Lifestyle

8 habits that promote good mental health in children

In a recent survey commissioned by Benenden Health, it was found that a third of parents have seen a negative impact on their children’s mental wellbeing since the outbreak of coronavirus. An additional 40% said they never talk about mental health with their children.

If you’re worried that your children are suffering from poor mental health, here are some healthy habits you can teach them to promote good mental health during these difficult times.

1. Stay active

It’s important that your children see activity as the norm. It goes without saying that there are massive physical benefits to being an active child and too much sitting can lead to problems with obesity and its related conditions, as well as low bone density which can lead to osteoporosis. But did you know it has huge benefits to their mental health too? A study carried out in 2016 found that moderate activity between the ages of six and eight led to less symptoms of depression two years later.

To keep your children active during this time, consider reducing screen time and encouraging activities that keep children on their feet – such as playing hide and seek or helping to lay the table for little ones. For older children, have independent entertainment in the garden, such as a trampoline or a basketball hoop.

2. Don’t snack between meals

Evidence is mounting that shows a link between sugar and poor mental health in adult life. Protect your children early on by teaching them to grab healthy snacks between meals. The best way to stop children hankering after chocolate biscuits and crisps is to not eat them yourself. Research shows that children’s eating habits mimic those of their parents. So, if sugary snacks aren’t part of a family routine, your children won’t crave them. This not only supports healthy eating habits, but also aids good mental health. 

3. See green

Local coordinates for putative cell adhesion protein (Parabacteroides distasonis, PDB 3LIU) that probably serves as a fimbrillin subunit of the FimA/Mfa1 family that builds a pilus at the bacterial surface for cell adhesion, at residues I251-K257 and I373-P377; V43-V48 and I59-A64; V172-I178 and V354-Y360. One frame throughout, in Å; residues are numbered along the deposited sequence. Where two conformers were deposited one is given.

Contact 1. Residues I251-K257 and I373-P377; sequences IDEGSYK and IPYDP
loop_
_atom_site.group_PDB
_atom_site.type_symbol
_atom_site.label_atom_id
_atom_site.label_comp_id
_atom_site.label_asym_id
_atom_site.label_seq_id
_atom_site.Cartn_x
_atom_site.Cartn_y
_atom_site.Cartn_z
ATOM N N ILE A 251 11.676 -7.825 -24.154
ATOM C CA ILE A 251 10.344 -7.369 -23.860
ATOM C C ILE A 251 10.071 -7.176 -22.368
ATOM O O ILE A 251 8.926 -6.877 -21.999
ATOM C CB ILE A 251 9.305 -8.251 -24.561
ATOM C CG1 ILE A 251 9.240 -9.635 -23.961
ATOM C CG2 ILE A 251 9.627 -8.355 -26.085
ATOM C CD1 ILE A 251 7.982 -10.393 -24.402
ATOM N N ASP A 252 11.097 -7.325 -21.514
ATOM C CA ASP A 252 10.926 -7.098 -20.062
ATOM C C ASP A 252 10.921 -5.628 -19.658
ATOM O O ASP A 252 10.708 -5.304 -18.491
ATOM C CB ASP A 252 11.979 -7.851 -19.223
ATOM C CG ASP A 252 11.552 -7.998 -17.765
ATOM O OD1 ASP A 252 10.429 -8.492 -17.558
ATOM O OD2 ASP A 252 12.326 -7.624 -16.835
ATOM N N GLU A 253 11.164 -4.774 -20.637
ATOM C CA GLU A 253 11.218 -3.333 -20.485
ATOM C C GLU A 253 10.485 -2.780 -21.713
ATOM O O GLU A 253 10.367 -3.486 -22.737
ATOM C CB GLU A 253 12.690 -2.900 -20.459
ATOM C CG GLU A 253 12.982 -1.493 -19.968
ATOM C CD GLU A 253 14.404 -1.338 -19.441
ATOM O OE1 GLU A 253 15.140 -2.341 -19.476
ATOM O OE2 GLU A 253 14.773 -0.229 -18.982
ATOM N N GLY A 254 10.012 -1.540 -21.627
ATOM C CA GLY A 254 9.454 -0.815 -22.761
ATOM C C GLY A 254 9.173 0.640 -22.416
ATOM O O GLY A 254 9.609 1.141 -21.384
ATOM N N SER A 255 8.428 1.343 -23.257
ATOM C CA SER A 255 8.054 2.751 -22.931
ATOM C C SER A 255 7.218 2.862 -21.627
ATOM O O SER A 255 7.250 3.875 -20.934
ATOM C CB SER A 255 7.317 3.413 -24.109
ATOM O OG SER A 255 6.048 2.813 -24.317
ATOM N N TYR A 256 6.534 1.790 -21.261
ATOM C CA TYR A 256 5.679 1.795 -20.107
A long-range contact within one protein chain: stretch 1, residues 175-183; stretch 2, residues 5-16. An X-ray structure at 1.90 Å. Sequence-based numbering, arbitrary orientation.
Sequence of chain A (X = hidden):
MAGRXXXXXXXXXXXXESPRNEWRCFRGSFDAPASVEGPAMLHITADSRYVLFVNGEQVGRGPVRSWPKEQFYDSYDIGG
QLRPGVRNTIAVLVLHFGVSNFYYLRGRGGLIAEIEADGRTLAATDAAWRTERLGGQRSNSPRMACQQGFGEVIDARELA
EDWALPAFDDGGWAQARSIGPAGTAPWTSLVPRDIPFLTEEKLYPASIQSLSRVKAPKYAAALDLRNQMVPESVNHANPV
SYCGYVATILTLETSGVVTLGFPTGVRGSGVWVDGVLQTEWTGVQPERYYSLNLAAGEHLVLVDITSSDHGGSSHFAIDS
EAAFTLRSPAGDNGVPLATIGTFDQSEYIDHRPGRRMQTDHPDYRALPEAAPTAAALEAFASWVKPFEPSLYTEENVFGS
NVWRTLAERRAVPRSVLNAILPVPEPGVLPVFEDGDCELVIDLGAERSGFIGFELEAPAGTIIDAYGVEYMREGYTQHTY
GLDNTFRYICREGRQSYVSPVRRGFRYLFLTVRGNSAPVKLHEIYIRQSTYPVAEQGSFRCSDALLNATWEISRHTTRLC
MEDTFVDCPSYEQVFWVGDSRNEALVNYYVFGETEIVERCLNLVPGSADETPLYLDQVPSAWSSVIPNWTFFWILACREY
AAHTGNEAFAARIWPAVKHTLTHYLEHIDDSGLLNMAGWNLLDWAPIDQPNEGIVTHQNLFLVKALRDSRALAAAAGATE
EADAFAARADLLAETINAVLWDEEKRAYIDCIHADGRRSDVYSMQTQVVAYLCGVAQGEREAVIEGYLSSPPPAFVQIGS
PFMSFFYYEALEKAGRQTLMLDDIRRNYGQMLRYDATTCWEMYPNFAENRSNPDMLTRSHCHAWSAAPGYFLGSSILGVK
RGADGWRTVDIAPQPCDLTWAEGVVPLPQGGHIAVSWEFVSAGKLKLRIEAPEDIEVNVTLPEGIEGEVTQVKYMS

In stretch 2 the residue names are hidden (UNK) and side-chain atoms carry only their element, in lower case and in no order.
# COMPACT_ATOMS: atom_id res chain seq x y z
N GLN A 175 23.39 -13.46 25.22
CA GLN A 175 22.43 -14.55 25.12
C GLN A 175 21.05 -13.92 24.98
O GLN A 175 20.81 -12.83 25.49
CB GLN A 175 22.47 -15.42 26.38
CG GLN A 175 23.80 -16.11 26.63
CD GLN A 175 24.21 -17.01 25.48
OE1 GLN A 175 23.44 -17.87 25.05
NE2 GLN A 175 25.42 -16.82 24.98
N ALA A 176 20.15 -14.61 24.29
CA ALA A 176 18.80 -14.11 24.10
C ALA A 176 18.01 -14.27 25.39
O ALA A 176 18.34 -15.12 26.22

It’s a scientific fact – nature is good for you. Make sure your children are connected to nature by making garden time, or your daily exercise, fun: hunt for minibeasts, jump in muddy puddles and see who can catch the most falling leaves.

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4. Sleep well

Six out of ten children in the UK are getting less than the 10 to 12 hours of sleep a night they need which is leading to concentration issues, poor mental health and more bad moods than there should be. Take all TVs and tablets out of bedrooms and instill a bedtime routine: no screens for at least an hour before bed, a bath, teeth-brushing and then reading until lights out – either with you or by themselves.

5. For green veg, think green fingers

Research shows a relationship between unhealthy dietary patterns and poorer mental health in children and adolescents. Encourage children to try more varieties of vegetables by helping to grow them. It has been found that school children were more likely to select salad as part of their meal when it had been grown at the school by students, rather than bought in.

Easy veg for British gardens include tomatoes, lettuces, peas, courgettes and runner beans. This is a great activity to get started with at the moment, as parents have more time at home to tend the garden with their children. If you don’t have a garden, consider planning containers or tubs inside. Carrots, garlic, chillies and herbs all grow perfectly well indoors.

6. Don’t let stress build up

Stress and anxiety aren’t just the preserve of adults. Children also worry about all sorts of things. Research conducted by Benenden Health found that during the coronavirus pandemic, children have been worried about not understanding what’s been going on, missing friends, missing out on education and their friends and their health. Give them the chance to talk about it, ask what they are stressed about and work out solutions together – if left unexplored, stress can develop into permanent feelings of anxiety.

7. Happy hands

Helping children understand that washing their hands is the best way to protect against coronavirus may help ease some of their health worries. Proper hand washing should take as long as singing happy birthday twice – something all children know how to do! It can very easily become a habit – especially if you’re singing. 

8. Open communication

Research carried out by Benenden Health found that a huge 39% of parents cite not seeing friends as being the main cause of stress for their children. Support them by building time into their day to catch-up with family and friends over supervised video chat. Seeing the faces of the people they love can have an overwhelmingly positive effect on children and remind them that their friends and family are still there.


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